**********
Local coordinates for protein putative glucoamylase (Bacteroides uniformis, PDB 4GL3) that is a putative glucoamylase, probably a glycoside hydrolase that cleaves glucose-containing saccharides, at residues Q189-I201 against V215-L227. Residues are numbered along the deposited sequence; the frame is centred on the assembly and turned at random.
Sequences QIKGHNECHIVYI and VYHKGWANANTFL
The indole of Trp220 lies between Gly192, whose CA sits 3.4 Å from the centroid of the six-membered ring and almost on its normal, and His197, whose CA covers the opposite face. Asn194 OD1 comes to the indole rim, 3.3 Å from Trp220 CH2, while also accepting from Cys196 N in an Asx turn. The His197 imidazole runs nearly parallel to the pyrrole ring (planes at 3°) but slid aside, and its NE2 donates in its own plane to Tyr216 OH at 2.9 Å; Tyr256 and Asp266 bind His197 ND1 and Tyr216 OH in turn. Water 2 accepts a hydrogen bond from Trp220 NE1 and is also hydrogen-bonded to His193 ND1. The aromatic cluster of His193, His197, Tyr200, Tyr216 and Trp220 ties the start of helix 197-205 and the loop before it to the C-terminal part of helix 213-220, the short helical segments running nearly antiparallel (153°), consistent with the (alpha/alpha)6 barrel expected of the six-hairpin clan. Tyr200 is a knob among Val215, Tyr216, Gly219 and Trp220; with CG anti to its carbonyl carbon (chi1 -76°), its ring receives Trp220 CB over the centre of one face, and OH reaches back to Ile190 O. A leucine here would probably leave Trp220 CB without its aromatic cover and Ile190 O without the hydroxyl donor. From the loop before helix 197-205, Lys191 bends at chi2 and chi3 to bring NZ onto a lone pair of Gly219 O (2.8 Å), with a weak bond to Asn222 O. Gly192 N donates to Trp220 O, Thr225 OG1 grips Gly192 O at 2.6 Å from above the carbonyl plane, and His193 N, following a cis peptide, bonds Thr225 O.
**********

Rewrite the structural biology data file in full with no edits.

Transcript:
Local coordinates for protein putative glucoamylase (Bacteroides uniformis, PDB 4GL3) that is a putative glucoamylase, probably a glycoside hydrolase that cleaves glucose-containing saccharides, at residues Q189-I201 against V215-L227. Residues are numbered along the deposited sequence; the frame is centred on the assembly and turned at random.
Sequences QIKGHNECHIVYI and VYHKGWANANTFL
The indole of Trp220 lies between Gly192, whose CA sits 3.4 Å from the centroid of the six-membered ring and almost on its normal, and His197, whose CA covers the opposite face. Asn194 OD1 comes to the indole rim, 3.3 Å from Trp220 CH2, while also accepting from Cys196 N in an Asx turn. The His197 imidazole runs nearly parallel to the pyrrole ring (planes at 3°) but slid aside, and its NE2 donates in its own plane to Tyr216 OH at 2.9 Å; Tyr256 and Asp266 bind His197 ND1 and Tyr216 OH in turn. Water 2 accepts a hydrogen bond from Trp220 NE1 and is also hydrogen-bonded to His193 ND1. The aromatic cluster of His193, His197, Tyr200, Tyr216 and Trp220 ties the start of helix 197-205 and the loop before it to the C-terminal part of helix 213-220, the short helical segments running nearly antiparallel (153°), consistent with the (alpha/alpha)6 barrel expected of the six-hairpin clan. Tyr200 is a knob among Val215, Tyr216, Gly219 and Trp220; with CG anti to its carbonyl carbon (chi1 -76°), its ring receives Trp220 CB over the centre of one face, and OH reaches back to Ile190 O. A leucine here would probably leave Trp220 CB without its aromatic cover and Ile190 O without the hydroxyl donor. From the loop before helix 197-205, Lys191 bends at chi2 and chi3 to bring NZ onto a lone pair of Gly219 O (2.8 Å), with a weak bond to Asn222 O. Gly192 N donates to Trp220 O, Thr225 OG1 grips Gly192 O at 2.6 Å from above the carbonyl plane, and His193 N, following a cis peptide, bonds Thr225 O.